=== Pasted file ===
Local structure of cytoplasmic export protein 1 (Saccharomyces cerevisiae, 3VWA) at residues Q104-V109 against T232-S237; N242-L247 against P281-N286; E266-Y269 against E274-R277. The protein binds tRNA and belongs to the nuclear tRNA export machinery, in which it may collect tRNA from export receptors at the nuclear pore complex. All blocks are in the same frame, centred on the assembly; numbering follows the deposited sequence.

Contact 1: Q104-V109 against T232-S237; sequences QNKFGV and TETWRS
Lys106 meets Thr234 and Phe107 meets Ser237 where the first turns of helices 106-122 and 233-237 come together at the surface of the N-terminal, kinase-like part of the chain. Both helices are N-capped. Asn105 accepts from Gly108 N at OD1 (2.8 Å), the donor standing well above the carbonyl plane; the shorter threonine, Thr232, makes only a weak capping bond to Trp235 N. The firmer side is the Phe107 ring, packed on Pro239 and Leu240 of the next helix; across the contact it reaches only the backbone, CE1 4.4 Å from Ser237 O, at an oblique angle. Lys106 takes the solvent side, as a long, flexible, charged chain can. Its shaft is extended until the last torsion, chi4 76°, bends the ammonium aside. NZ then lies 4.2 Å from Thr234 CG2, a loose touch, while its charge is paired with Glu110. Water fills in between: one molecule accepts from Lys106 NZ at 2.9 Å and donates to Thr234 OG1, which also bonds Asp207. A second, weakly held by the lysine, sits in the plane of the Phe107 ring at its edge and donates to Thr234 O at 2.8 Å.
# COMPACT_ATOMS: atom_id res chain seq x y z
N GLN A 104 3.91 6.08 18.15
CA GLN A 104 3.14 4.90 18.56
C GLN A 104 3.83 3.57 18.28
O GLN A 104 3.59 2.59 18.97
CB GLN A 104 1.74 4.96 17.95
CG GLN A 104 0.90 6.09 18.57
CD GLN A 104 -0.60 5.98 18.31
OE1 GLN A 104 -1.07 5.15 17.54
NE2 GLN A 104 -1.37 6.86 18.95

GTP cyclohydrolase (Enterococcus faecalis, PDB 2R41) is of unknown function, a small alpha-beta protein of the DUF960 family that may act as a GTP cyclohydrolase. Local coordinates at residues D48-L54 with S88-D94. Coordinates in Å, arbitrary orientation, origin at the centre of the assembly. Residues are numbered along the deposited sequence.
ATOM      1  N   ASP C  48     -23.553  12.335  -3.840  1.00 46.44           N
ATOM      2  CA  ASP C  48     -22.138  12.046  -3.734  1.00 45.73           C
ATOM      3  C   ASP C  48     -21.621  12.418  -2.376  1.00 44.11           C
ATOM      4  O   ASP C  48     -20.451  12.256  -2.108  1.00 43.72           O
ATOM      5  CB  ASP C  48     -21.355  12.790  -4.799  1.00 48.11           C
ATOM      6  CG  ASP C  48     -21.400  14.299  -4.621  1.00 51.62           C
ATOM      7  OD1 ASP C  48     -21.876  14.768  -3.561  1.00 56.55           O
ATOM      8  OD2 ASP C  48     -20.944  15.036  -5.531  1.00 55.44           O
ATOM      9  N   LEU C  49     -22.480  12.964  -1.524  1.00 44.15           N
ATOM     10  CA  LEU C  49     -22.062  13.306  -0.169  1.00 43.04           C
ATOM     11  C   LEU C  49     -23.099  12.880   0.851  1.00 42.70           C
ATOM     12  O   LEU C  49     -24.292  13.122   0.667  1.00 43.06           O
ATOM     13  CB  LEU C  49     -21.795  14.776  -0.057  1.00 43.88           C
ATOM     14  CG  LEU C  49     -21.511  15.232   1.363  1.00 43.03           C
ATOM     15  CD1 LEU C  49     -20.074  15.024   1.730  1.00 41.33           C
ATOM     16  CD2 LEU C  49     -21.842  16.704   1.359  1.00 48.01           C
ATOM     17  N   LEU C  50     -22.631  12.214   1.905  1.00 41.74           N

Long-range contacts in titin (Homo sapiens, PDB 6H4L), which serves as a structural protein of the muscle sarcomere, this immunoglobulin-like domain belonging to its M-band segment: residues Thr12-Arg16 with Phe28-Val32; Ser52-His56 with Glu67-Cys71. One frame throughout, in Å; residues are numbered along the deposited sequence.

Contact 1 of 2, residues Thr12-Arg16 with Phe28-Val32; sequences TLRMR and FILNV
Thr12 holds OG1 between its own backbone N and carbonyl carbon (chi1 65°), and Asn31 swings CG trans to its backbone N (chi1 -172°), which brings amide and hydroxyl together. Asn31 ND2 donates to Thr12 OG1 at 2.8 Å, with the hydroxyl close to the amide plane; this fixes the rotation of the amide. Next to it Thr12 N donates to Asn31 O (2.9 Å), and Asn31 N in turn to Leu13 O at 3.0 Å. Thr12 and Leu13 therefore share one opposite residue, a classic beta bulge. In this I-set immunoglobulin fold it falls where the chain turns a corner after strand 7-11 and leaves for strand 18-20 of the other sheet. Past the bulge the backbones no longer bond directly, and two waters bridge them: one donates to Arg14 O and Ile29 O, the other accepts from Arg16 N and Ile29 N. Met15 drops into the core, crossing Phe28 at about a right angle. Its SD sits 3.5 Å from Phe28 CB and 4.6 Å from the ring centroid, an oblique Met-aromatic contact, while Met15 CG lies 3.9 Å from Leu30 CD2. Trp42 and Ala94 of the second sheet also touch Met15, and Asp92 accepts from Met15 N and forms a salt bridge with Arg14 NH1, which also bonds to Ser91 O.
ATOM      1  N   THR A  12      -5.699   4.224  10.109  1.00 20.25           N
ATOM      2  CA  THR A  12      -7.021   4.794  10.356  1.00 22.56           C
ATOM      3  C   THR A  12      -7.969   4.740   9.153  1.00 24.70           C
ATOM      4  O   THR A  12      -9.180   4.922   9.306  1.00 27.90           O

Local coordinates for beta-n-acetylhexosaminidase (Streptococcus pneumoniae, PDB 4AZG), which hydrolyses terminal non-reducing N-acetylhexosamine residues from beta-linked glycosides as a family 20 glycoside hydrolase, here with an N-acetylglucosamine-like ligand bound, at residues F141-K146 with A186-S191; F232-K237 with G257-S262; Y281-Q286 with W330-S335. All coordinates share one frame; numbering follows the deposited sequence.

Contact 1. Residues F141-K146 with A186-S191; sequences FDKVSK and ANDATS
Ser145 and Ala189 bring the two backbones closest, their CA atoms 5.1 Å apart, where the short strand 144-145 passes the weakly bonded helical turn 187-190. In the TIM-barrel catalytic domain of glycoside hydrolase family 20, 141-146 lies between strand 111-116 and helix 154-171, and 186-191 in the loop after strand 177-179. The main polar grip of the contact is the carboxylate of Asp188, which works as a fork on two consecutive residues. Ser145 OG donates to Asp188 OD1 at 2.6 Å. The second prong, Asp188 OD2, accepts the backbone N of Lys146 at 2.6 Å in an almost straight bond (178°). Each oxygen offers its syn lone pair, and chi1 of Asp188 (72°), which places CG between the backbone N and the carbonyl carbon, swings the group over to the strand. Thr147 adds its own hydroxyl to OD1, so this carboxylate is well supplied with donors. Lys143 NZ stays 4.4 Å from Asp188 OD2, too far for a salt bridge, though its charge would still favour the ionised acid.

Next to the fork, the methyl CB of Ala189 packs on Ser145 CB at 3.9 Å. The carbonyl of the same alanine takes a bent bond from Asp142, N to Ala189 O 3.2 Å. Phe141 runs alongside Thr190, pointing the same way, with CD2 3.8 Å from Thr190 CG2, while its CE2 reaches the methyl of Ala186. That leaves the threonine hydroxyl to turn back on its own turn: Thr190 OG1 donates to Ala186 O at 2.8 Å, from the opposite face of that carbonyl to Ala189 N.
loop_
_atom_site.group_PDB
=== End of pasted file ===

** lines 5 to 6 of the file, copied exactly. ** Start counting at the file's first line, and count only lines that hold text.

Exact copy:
N GLN A 104 3.91 6.08 18.15
CA GLN A 104 3.14 4.90 18.56